I go to the window and look out. It’s raining hard. I get my coat, gloves and my protective face mask. There is a lot of particulate matter in the air outside and I doubt the rain will keep all of it in check. Just as I am ready to go, my phone rings again. I am amazed. Normally, my phone rings maybe twice a week, maximum. If this continues I will have to change my ringtone, which I selected when I first bought my phone – an old-fashioned car horn that goes ‘parp parp’. At the time I thought it was hilarious, but now it depresses me in ways I can’t explain.
It’s ‘No Caller ID’ again. She jumps straight in.
‘Listen, we got off on the wrong foot last time—’
‘How did you get my number? I’m going to block you from calling me.’
‘Why? Because you’re obviously a crank caller and nobody wants to get crank calls.’
There is a pause on the other end of the line and I think my point has struck home. But I’m wrong. She says, ‘Don’t you think it’s a bit rich calling me a crank when it’s you who’s being cranky? I was trying to be polite and reasonable. Is your name Lemuel?’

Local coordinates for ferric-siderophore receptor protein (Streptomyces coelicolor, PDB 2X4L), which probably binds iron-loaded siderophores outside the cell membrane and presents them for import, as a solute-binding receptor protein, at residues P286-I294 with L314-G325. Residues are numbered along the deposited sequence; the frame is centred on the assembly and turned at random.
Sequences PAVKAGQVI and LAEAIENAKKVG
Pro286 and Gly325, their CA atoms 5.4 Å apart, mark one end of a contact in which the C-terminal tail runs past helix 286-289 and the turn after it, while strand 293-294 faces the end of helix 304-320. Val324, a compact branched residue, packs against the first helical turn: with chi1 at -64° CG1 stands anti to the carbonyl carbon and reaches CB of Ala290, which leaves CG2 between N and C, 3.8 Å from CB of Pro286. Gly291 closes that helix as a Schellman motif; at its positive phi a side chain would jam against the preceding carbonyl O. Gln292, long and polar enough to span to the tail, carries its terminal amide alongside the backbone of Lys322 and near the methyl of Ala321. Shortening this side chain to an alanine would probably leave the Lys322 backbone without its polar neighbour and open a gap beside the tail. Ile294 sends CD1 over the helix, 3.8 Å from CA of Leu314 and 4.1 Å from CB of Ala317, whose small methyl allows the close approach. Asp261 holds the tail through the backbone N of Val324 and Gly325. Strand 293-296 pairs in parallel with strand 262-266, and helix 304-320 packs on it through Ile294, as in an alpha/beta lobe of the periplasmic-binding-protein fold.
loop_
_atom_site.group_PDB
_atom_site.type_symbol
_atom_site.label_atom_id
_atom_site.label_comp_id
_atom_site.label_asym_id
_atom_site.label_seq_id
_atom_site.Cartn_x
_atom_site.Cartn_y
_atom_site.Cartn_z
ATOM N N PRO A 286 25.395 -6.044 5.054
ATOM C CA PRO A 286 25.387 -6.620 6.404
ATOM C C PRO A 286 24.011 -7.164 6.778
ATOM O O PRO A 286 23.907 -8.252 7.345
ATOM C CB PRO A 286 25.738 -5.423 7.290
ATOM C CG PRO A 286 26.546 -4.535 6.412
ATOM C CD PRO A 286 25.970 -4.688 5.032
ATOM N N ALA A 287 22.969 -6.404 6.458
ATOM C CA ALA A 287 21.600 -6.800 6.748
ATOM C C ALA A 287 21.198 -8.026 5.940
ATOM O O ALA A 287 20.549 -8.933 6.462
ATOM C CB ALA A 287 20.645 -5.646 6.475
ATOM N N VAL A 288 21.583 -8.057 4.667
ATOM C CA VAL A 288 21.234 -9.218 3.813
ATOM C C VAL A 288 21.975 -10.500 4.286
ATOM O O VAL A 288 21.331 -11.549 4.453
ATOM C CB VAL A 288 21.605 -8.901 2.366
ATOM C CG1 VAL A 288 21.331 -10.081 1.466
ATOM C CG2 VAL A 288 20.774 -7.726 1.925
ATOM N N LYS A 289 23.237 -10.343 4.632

‘No.’ I look at my watch. Time is ticking. ‘I’m going to hang up now. Do me a favour and don’t call me any more. How would you like it if every time your phone rang you had to worry it was a crank caller?’
‘I wouldn’t like that.’
‘Exactly. That’s the position you’re putting me in.’
‘You sound like you’re wagging your finger.’
I look at my finger. She’s right. ‘Never mind what I’m doing. Just don’t call me any more. That’s all I’m saying.’
‘How about three more tries? That would take less than ten seconds of your precious time. And we won’t say any more about you jabbing your finger – which is a form of assault, you know.’
‘I wasn’t jabbing. I was wagging.’
‘So you admit it. Is your name Rocco?’
‘No.’ I hang up and leave the flat.
We live in a shabby part of town. We moved here because everyone said this part of town was up-and-coming and it would be a good investment. Everyone was wrong – although, in fairness, nowhere is up-and-coming any more. Even nice areas are down-and-going. It’s a global phenomenon. As my mother used to shout, ‘we’re going to hell in a handcart’.